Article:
By 179 BC, Artaxias had become so powerful from his conquests that he was able to act as a mediator in the conflicts of the rulers of Asia Minor.[16] However, his plan to annex Sophene failed.[16] According to Diodorus Siculus (1st century BC), at some point during the reign of Zariadres' successor Mithrobouzanes, Artaxias proposed to Ariarathes II of Cappadocia to kill the princes of Sophene at their respective courts and partition Sophene between them, but this proposal was rejected.[32][e] In 165/4 BC,[34] Artaxias was defeated and briefly captured by the forces of the Seleucid king Antiochus IV Epiphanes (r. 175 – 164 BC), apparently recognizing Antiochus' authority to secure his release.[35] However, this does not appear to have affected his control over Greater Armenia.[21][f] In 161/0 BC, Artaxias managed to help the satrap of Media, Timarchus, who had rebelled against Seleucid rule.[19] Artaxias died in approximately 160 BC and was succeeded by his son Artavasdes I.[10][21]

Coinage

Top: Coin from the first set in Aramaic, depicting Artaxias on the obverse and an unknown figure on the reverse. Bottom: Coin from the second set in Greek, depicting Artaxias on the obverse and a cornucopia on the reverse

Unlike their predecessors, the Orontids, the majority of the Artaxiad rulers minted coins. Frank L. Kovacs has attributed a number of coins to the reign of Artaxias I, eight with Aramaic and four with Greek inscriptions.[28] However, Ruben Vardanyan and Karen Vardanyan have attributed most of these coins to the later king Artaxias II.[37][38] The first coins depicting Artaxias bear the Aramaic inscription "King Artashes" (Imperial Aramaic: 𐡀𐡓𐡕𐡇𐡔𐡎𐡉 𐡌𐡋𐡊𐡀, romanized: rthṣsy mlk) and have depictions of a dog (likely an Armenian Gampr), a bee, the head of an unknown bearded male, an eagle, and the head of Antiochus IV. Later coinage dropped the use of Aramaic and transitioned to Greek inscriptions (Ancient Greek: Βασιλεως Αρταξερξου, romanizedBasileus Artakserksou). These coins also depicted the cornucopia, grapes, and a club on the reverses. Artaxias is always depicted as bearded and wearing his five peaked Armenian tiara, with the exception of one coin depicting him wearing a Phrygian cap with a fanion and lappets.[28]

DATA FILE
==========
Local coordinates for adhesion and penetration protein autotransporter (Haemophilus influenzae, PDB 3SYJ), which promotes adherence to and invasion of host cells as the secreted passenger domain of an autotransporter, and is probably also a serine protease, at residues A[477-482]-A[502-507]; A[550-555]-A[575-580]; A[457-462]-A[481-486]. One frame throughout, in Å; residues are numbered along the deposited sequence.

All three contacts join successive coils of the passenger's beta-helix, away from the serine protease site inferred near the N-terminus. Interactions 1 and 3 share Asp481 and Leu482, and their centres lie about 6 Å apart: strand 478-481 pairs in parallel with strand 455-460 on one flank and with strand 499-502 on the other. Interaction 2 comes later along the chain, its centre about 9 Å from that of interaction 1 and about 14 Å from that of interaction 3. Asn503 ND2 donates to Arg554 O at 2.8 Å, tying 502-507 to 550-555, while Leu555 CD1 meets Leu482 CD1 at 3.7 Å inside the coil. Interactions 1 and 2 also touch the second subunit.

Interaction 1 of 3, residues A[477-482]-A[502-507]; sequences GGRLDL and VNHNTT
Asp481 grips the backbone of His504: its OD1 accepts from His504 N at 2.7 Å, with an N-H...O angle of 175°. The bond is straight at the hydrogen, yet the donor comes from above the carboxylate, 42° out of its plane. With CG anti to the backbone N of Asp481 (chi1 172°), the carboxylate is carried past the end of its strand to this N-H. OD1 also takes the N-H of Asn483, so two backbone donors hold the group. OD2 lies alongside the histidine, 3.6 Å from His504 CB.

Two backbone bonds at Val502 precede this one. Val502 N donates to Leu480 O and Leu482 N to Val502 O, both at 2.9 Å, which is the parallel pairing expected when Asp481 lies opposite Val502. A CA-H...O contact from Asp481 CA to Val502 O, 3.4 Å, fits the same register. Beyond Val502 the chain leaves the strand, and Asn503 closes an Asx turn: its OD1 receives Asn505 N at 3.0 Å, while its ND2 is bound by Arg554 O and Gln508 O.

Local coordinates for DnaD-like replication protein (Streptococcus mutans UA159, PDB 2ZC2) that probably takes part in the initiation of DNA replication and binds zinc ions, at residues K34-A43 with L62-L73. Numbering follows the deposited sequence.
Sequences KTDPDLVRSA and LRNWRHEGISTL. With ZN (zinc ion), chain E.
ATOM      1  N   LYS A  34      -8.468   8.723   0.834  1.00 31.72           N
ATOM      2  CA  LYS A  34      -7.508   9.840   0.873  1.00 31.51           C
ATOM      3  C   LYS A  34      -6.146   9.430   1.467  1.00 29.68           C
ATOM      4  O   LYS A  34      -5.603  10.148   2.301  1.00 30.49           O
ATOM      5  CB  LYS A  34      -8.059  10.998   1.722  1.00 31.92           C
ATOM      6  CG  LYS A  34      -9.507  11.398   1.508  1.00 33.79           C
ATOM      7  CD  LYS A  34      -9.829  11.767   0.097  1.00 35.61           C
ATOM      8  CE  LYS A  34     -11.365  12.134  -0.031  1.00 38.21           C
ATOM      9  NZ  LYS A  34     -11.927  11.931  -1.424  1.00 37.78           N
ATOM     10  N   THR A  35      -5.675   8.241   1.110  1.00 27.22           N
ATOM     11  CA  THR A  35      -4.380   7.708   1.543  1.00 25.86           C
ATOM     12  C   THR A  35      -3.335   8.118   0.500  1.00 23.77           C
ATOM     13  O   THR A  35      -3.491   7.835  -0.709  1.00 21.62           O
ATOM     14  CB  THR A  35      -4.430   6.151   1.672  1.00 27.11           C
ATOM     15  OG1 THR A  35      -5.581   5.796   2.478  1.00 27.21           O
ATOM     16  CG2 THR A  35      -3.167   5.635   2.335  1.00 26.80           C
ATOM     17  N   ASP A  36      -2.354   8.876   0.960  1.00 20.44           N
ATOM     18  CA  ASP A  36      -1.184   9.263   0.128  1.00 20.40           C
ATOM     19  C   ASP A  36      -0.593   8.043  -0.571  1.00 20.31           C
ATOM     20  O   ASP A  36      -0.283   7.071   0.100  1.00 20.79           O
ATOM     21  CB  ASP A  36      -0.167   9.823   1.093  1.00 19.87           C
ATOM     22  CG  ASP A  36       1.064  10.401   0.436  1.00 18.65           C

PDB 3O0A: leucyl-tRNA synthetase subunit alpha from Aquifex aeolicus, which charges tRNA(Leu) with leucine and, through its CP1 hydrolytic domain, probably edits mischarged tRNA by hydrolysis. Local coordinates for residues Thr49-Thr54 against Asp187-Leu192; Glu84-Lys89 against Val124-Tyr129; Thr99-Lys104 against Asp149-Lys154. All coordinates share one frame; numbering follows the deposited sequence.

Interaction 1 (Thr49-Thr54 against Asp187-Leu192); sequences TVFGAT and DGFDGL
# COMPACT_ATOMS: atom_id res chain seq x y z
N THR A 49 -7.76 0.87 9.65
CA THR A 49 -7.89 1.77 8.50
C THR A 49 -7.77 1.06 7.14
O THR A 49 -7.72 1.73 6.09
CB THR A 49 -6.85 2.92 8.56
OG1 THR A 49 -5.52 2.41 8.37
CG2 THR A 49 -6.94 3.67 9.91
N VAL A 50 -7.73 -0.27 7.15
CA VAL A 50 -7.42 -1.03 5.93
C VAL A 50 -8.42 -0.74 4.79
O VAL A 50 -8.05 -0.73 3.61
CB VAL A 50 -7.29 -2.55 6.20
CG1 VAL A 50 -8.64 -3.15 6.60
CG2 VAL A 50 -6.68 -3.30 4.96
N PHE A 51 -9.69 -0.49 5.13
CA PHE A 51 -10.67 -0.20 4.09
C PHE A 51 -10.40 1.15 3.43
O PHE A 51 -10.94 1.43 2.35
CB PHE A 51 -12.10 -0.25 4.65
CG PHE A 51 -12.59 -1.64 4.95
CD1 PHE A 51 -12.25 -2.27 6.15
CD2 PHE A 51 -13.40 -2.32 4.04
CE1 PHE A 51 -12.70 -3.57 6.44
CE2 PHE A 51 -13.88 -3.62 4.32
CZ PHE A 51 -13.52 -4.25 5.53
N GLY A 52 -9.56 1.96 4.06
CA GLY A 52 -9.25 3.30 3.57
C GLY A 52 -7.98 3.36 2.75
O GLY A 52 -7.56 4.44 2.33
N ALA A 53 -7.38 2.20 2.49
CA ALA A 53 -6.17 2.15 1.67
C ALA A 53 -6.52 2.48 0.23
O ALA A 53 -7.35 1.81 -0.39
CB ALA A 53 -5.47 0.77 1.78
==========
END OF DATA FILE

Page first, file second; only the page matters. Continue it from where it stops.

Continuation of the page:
Family

According to an epic tradition related by Movses Khorenatsi, Artaxias married Satenik, daughter of the king of the Alans, as part of a peace treaty after Artaxias defeated the invading Alans on the banks of the Kura River.[39] However, it is generally believed that the real historical basis for the story came from the invasion of Armenia by the Alans in the 1st century AD, during the reign of Tiridates I.[40] Artaxias' known sons were his successors, Artavasdes I and Tigranes I.[41] Four other sons are attested only in Movses Khorenatsi's history: Mazhan, who was appointed priest of Aramazd in Ani; Vroyr, who was appointed hazarapet; Tiran, who was given command of the southern part of the army; and Zareh, who was appointed commander of the northern part of the army.[29][g]

Legacy

Artaxias in the Armenian folk epic

A modern westernized image of Artaxias by Mkrtum Hovnatanian (1836)[44]
A 2001 statue of Artaxias in modern-day Artashat.[45]